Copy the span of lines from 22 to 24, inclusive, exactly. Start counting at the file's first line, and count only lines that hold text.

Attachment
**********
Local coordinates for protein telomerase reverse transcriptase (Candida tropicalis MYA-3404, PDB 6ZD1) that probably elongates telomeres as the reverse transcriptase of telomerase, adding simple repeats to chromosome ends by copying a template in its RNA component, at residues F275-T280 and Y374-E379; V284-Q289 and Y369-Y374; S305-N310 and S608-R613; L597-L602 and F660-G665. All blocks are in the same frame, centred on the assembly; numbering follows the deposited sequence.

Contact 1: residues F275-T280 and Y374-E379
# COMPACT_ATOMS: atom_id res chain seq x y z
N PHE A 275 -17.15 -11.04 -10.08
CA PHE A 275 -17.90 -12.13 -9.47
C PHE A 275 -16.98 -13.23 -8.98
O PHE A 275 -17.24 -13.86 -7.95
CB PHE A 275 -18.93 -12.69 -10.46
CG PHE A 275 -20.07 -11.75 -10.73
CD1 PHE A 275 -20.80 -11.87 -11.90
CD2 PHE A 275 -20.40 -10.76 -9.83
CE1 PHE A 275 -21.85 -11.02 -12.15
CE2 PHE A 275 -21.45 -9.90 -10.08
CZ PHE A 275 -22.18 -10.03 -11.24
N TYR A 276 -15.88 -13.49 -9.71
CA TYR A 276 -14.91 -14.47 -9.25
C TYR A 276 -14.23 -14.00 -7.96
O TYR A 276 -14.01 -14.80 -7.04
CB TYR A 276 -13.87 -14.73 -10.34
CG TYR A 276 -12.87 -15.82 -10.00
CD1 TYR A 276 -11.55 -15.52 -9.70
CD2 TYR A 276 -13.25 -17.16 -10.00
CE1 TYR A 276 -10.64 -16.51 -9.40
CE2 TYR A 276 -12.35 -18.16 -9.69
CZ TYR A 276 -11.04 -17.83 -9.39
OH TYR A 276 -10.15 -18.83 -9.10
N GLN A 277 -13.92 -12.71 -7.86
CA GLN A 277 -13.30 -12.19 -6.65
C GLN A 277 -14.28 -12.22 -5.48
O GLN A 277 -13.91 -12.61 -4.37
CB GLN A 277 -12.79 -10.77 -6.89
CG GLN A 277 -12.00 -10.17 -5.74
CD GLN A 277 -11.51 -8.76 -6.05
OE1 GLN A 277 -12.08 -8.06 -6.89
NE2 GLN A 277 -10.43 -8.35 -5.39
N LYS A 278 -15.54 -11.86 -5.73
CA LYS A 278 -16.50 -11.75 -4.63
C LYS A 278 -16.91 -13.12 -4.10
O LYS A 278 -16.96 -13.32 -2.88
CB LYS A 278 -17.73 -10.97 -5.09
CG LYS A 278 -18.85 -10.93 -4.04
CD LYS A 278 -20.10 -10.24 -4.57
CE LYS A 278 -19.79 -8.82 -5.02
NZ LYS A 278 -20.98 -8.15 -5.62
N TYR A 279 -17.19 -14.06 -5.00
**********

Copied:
CD2 TYR A 276 -13.25 -17.16 -10.00
CE1 TYR A 276 -10.64 -16.51 -9.40
CE2 TYR A 276 -12.35 -18.16 -9.69